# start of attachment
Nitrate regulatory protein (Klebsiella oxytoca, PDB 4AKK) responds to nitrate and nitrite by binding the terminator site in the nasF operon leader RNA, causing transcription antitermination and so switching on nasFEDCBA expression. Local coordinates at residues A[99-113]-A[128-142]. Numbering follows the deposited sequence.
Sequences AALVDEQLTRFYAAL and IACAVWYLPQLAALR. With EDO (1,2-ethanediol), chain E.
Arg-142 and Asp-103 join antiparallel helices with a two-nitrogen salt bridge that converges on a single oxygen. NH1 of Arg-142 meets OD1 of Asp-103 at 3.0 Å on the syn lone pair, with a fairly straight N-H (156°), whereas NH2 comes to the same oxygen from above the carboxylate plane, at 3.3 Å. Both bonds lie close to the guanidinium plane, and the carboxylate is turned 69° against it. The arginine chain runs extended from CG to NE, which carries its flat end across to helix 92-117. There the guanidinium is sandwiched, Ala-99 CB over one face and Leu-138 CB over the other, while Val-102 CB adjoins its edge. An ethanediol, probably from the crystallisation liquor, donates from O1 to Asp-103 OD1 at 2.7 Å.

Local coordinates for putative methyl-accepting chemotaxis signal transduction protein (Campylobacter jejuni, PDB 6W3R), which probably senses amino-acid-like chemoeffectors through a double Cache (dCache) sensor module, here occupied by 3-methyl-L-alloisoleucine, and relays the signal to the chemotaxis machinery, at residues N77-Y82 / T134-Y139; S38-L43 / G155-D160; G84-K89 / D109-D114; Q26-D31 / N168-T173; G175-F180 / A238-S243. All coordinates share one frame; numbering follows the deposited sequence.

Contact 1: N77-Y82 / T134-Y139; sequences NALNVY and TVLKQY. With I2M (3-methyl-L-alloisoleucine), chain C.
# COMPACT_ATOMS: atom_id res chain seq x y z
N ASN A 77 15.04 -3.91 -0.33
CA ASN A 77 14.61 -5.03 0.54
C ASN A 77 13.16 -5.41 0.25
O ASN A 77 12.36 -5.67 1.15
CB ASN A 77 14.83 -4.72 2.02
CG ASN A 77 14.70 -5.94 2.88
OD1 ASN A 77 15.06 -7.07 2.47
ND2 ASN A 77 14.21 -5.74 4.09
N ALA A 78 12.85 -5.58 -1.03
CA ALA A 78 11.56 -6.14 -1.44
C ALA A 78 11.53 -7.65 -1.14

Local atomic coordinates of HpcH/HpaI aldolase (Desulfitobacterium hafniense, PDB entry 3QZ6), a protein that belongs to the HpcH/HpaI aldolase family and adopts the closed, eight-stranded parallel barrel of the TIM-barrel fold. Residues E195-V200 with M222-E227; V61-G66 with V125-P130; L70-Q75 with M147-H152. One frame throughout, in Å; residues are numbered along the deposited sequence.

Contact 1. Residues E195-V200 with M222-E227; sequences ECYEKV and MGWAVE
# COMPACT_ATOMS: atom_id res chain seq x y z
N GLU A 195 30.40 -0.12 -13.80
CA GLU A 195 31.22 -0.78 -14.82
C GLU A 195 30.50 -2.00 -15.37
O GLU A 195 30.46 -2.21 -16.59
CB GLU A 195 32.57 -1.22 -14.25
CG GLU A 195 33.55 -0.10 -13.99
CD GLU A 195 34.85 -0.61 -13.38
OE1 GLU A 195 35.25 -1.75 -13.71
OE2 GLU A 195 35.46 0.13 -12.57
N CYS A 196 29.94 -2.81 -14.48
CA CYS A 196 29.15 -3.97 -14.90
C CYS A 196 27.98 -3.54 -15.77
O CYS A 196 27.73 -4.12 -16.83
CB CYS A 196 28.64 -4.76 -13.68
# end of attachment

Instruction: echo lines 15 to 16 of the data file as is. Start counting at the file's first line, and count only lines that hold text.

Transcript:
N ALA A 78 12.85 -5.58 -1.03
CA ALA A 78 11.56 -6.14 -1.44